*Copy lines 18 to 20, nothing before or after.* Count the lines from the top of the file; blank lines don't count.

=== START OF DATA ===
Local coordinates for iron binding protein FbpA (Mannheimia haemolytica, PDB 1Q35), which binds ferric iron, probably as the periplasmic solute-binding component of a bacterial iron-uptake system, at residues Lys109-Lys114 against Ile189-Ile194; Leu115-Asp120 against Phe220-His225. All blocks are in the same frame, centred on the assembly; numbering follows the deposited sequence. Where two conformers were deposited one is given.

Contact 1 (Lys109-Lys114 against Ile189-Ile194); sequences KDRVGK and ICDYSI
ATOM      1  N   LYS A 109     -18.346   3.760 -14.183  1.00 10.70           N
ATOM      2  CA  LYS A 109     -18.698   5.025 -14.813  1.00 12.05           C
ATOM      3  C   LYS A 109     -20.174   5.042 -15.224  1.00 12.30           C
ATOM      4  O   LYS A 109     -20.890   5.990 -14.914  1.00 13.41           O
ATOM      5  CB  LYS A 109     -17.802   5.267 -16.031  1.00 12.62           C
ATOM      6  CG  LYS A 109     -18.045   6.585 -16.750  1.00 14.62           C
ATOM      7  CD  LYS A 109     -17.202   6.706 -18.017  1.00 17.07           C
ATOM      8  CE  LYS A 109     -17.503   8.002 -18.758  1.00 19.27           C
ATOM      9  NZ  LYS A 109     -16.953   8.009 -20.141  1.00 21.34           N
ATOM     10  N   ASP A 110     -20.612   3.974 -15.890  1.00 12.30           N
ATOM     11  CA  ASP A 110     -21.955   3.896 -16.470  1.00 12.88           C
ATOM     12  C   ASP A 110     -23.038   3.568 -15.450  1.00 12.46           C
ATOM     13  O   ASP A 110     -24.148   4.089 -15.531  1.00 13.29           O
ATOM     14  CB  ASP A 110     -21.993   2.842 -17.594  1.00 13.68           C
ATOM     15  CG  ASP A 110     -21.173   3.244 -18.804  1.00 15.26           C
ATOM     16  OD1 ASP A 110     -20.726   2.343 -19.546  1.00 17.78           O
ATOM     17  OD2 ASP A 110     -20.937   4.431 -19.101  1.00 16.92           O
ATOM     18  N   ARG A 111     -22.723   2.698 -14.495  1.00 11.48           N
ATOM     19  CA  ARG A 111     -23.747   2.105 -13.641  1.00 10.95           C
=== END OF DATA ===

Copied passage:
ATOM     16  OD1 ASP A 110     -20.726   2.343 -19.546  1.00 17.78           O
ATOM     17  OD2 ASP A 110     -20.937   4.431 -19.101  1.00 16.92           O
ATOM     18  N   ARG A 111     -22.723   2.698 -14.495  1.00 11.48           N